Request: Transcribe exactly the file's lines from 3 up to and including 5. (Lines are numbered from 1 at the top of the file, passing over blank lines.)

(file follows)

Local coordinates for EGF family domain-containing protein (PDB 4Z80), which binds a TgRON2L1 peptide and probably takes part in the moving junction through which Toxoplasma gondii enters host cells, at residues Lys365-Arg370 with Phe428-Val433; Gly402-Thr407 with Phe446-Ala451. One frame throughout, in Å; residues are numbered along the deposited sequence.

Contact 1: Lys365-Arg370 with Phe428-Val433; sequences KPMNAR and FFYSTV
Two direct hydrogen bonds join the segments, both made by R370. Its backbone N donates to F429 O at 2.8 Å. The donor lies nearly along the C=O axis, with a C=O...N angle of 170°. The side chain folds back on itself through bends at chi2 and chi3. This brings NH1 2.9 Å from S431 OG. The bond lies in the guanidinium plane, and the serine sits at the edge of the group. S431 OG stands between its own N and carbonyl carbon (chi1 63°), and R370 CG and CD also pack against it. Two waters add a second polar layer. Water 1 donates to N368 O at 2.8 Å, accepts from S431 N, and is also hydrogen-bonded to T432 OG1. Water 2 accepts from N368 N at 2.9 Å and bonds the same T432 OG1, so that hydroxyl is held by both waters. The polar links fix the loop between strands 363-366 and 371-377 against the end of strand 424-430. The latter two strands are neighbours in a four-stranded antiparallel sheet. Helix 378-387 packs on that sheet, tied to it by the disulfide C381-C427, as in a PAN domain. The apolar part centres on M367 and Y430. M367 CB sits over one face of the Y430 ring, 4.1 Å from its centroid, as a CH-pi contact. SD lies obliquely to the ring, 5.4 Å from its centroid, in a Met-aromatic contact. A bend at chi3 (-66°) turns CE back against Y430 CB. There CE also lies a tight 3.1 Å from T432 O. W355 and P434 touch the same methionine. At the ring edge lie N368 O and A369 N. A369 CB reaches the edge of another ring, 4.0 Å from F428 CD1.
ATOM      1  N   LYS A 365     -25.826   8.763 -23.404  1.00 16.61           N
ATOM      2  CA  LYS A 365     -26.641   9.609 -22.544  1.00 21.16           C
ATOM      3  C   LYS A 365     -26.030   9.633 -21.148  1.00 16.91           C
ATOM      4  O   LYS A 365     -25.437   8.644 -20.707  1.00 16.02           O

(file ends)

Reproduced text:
Two direct hydrogen bonds join the segments, both made by R370. Its backbone N donates to F429 O at 2.8 Å. The donor lies nearly along the C=O axis, with a C=O...N angle of 170°. The side chain folds back on itself through bends at chi2 and chi3. This brings NH1 2.9 Å from S431 OG. The bond lies in the guanidinium plane, and the serine sits at the edge of the group. S431 OG stands between its own N and carbonyl carbon (chi1 63°), and R370 CG and CD also pack against it. Two waters add a second polar layer. Water 1 donates to N368 O at 2.8 Å, accepts from S431 N, and is also hydrogen-bonded to T432 OG1. Water 2 accepts from N368 N at 2.9 Å and bonds the same T432 OG1, so that hydroxyl is held by both waters. The polar links fix the loop between strands 363-366 and 371-377 against the end of strand 424-430. The latter two strands are neighbours in a four-stranded antiparallel sheet. Helix 378-387 packs on that sheet, tied to it by the disulfide C381-C427, as in a PAN domain. The apolar part centres on M367 and Y430. M367 CB sits over one face of the Y430 ring, 4.1 Å from its centroid, as a CH-pi contact. SD lies obliquely to the ring, 5.4 Å from its centroid, in a Met-aromatic contact. A bend at chi3 (-66°) turns CE back against Y430 CB. There CE also lies a tight 3.1 Å from T432 O. W355 and P434 touch the same methionine. At the ring edge lie N368 O and A369 N. A369 CB reaches the edge of another ring, 4.0 Å from F428 CD1.
ATOM      1  N   LYS A 365     -25.826   8.763 -23.404  1.00 16.61           N
ATOM      2  CA  LYS A 365     -26.641   9.609 -22.544  1.00 21.16           C